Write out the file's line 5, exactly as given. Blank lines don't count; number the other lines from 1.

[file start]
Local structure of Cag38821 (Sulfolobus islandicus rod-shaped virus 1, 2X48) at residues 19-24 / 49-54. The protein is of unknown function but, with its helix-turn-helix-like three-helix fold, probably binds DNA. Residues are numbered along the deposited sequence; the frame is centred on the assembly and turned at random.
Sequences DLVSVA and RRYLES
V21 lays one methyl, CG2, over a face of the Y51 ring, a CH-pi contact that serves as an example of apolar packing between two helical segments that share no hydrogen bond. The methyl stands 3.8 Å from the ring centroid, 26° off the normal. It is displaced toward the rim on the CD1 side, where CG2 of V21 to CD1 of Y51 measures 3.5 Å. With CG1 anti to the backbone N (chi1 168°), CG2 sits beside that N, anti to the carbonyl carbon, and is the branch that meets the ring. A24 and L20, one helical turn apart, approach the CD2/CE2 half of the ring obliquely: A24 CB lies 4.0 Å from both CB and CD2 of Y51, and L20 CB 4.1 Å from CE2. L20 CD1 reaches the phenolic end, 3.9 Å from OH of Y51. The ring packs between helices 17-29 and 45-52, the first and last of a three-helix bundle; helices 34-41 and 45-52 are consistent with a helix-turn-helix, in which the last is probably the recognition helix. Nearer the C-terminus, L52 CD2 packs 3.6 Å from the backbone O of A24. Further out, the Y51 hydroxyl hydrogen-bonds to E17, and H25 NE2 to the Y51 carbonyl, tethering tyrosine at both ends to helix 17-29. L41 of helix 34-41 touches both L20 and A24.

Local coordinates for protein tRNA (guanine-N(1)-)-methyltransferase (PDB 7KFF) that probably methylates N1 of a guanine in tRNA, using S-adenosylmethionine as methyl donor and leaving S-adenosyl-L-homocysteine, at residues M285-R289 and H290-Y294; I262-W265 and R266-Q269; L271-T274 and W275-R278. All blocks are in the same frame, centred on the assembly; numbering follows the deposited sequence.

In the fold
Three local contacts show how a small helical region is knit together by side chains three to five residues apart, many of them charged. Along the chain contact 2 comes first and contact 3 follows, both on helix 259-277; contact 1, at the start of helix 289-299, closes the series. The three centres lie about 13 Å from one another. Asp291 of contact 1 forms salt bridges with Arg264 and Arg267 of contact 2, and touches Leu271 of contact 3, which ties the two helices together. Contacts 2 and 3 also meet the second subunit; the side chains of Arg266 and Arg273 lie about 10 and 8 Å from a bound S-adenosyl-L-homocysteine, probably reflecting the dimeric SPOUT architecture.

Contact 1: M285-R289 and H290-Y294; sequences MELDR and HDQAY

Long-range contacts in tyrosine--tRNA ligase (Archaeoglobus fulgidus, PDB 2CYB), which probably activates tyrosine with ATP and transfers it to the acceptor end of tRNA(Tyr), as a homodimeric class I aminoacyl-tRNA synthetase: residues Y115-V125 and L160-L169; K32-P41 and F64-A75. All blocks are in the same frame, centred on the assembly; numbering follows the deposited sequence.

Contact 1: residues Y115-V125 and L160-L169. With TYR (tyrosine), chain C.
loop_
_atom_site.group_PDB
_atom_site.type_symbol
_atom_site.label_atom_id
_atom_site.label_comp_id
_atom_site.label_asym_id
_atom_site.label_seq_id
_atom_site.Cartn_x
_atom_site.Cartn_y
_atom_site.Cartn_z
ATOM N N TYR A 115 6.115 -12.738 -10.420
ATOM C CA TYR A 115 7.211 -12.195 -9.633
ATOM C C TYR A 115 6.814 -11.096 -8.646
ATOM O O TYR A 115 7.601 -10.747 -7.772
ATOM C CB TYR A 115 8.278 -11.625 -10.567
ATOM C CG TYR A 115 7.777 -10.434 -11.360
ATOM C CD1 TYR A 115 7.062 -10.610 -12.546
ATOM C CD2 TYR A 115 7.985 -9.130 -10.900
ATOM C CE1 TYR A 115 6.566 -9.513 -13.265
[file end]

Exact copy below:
In the fold